During the recovery period, Chloroflexi and Firmicutes have been reported to be indicators of recovered systems [37]. However, in this study, the only stable community was Chloroflexi, and Firmicutes fluctuated during the recovery period (Figure 3). Chloroflexi are reported to be glucose-utilizing bacteria [48], which is in agreement with this study of the AnMBR, since the performance of COD removal was above 91% and acetate-utilizing methanogen populations were low in the AnMBR, so most of the pollutants were removed through the bacterial pathway. On day 230, the VFAs concentration in the AnMBR was high and the families Anaerolineaceae and Comamonadaceae, belonging to Anaerolineae and Betaproteobacteria respectively, became dominant, which have been reported to feed on propionate, acetate and butyrate [48]. The continuous mixing in the AnMBR in this study, along with the high shear stress in the side-stream tubular membrane at cross flow velocity of 0.11 m/s, has been reported to affect the methanogen community [49,50]. Methanogen communities are very sensitive to this type of mechanical force, as they need to be very close to hydrogen-producing bacteria in order to keep the hydrogen partial pressure low [49,50]. The observation of methanogen groups illustrated that both acetoclastic and hydrogenotrophic methanogen were present in the AnMBR. Methanomatrix (Methanosaeta), belonging to acetoclastic methanogens, represented the dominant pathway after overloading, while hydrogenotrophic bacteria dominated during the steady-state period (Figure 6). Methanosaeta was reported to be a dominant aceticlastic methanogen at low acetate concentrations [5,51], which is similar to the results of this research (Figure 2b). The methanogen community analysis indicated that the community did not recovery the previous structure and population, this shift of community affected the biogas production in the AnMBR (Figure 2c).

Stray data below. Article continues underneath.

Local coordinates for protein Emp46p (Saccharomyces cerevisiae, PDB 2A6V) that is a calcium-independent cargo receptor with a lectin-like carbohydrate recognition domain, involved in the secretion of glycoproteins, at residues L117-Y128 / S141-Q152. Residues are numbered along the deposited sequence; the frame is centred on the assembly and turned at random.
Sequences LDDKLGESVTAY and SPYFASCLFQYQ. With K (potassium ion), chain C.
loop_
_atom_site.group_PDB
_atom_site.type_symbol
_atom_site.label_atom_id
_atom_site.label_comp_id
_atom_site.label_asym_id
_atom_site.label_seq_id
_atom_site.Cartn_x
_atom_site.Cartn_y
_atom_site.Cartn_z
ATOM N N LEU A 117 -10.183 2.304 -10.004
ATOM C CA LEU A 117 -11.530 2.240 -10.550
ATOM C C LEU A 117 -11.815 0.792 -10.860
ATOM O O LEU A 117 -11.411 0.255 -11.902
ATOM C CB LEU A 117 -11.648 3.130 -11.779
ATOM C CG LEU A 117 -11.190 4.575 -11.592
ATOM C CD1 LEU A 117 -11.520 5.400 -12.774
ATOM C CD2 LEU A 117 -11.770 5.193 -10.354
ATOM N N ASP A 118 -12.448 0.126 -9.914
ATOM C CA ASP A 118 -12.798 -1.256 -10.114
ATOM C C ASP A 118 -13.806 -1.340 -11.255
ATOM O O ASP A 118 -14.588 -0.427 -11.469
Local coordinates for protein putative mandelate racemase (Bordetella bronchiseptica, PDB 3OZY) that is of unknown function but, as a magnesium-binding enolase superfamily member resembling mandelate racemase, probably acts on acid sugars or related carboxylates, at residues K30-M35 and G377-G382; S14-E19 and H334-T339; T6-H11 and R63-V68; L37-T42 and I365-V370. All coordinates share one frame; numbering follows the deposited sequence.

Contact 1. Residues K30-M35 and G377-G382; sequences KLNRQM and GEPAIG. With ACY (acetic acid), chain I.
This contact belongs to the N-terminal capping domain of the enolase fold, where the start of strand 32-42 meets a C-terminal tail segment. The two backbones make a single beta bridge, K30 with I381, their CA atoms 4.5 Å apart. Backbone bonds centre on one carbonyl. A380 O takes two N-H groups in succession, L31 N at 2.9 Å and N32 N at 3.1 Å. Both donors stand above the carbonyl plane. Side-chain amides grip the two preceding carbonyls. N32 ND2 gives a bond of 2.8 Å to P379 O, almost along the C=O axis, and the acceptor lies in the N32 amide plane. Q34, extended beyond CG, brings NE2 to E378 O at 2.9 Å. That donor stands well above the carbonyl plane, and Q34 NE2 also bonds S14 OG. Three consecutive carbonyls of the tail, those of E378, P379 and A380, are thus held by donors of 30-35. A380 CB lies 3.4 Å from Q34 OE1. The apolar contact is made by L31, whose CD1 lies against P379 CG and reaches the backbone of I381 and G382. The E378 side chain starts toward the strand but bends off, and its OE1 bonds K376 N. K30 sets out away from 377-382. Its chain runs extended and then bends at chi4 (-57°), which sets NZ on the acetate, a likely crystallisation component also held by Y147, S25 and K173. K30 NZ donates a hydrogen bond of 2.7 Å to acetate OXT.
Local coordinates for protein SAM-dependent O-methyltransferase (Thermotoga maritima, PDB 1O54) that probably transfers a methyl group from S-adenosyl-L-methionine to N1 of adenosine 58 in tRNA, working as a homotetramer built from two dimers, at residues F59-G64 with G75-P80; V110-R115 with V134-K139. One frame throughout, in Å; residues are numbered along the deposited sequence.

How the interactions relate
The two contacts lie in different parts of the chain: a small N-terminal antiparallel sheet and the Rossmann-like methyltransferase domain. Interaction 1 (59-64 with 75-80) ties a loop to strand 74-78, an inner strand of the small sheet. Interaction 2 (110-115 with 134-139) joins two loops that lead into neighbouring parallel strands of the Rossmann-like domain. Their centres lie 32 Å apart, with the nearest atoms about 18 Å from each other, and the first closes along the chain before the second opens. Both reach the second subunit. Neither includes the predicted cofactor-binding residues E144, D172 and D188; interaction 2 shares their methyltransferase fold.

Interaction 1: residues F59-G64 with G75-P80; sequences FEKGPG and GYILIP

Sulfate-reducing bacteria were observed in the AnMBR process, and during the steady-state period, low relative abundance of sulfate-reducing bacteria was observed and the biogas accumulation rate was above 1.85 ± 0.45 L/day (Figure 2c). However, after the overloading period, the biogas accumulation rate declined and high hydrogen sulfide concentrations was recorded (Figure 2c). The genus of Acinetobacter presented high relative abundance at the overloading operation (Figure 7), in concurrence with high sulfur hydrogen detection in the AnMBR (Figure 2b). Previous research reported the Acinetobacter genus to oxidize the sulfur hydrogen (H2S) [38]. At the recovery stage, the peak value of biogas production reached a low level, but the COD removal reached again above 91%. These results suggested that methanogens and sulfate-reducing bacteria competed for substrates such as acetate, and sulfate-reducing bacteria have been reported to be more versatile than methanogens at consuming acetate [52]. The sulfate-reducing bacteria such as Desulfobrio and Sulphovum increased after the overloading period (Figure 6). This observation suggested another pathway of COD consumption, because sulfate-reducing bacteria are reported to compete with methanogens for common substrates [53]. The competition between methanogens and sulfate reducers for hydrogen and acetate substrates, are reported to result in biogas reduction [20]. The organic matter (chemical oxygen demand) could be assigned not only for methane production but also for the sulfate reduction pathway, with hydrogen sulfide as the end product [54]. The Geobacter genus exhibited high relative abundance above 1.9% at the start-up period and decreased below 0.01% at the steady-state and overloading operation, however, its population increased during the recovery period from 0.82% to 1.49%. Geobacter was reported to coexist with methanogens and play an essential role in electron transfer during the reduction of carbon dioxide to methane [55].

5. Conclusions